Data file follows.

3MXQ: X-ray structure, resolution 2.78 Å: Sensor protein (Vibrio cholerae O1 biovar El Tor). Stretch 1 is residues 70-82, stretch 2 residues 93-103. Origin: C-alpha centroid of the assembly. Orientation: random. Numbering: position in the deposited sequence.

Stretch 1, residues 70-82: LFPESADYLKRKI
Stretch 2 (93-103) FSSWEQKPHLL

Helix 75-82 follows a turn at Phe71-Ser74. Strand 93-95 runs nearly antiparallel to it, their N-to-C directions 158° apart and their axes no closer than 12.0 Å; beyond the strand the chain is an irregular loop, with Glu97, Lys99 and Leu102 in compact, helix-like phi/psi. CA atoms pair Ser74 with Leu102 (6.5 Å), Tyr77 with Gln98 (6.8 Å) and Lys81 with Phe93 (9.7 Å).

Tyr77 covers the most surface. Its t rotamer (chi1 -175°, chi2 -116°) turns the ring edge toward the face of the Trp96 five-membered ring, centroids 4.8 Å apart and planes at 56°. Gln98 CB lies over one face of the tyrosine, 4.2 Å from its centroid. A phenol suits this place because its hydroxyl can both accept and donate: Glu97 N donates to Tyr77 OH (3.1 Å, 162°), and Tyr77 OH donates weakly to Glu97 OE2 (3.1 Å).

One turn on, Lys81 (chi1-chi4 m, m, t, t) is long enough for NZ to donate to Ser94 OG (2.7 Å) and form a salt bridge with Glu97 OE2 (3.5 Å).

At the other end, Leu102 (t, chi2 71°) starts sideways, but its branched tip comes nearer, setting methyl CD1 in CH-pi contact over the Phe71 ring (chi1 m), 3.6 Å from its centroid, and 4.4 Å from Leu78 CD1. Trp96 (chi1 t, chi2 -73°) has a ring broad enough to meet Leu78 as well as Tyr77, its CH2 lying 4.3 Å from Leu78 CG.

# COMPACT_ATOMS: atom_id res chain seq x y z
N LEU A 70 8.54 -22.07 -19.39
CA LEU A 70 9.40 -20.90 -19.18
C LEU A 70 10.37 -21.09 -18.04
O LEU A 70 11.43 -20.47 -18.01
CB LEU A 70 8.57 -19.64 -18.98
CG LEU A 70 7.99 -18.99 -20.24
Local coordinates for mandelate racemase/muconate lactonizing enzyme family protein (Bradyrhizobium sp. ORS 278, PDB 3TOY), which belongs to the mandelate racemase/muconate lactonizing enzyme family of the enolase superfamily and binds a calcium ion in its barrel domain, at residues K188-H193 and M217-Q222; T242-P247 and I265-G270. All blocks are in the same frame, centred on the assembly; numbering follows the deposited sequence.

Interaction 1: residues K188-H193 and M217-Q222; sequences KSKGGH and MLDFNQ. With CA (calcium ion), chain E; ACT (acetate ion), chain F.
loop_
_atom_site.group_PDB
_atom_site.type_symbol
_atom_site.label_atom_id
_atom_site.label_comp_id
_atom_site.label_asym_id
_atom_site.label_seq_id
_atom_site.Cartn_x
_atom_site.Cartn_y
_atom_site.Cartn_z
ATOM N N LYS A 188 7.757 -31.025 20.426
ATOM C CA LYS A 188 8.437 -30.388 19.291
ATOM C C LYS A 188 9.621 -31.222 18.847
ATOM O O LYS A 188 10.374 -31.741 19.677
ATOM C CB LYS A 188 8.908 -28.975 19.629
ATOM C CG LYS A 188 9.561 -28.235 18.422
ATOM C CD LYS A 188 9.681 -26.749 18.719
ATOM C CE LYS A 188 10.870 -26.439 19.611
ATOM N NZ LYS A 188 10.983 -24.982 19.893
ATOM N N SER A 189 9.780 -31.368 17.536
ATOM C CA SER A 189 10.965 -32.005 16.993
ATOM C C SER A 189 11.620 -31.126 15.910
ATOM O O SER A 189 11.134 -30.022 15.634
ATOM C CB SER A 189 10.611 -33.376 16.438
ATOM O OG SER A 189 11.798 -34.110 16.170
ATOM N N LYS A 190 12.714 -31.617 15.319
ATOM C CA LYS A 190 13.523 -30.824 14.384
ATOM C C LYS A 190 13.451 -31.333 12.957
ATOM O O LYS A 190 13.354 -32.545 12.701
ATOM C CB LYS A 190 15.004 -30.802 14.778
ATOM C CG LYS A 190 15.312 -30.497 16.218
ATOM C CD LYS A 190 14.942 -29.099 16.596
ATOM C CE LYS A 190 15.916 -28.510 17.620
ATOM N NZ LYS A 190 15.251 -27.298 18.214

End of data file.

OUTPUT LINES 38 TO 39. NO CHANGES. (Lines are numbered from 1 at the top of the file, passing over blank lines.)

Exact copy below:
ATOM C C SER A 189 11.620 -31.126 15.910
ATOM O O SER A 189 11.134 -30.022 15.634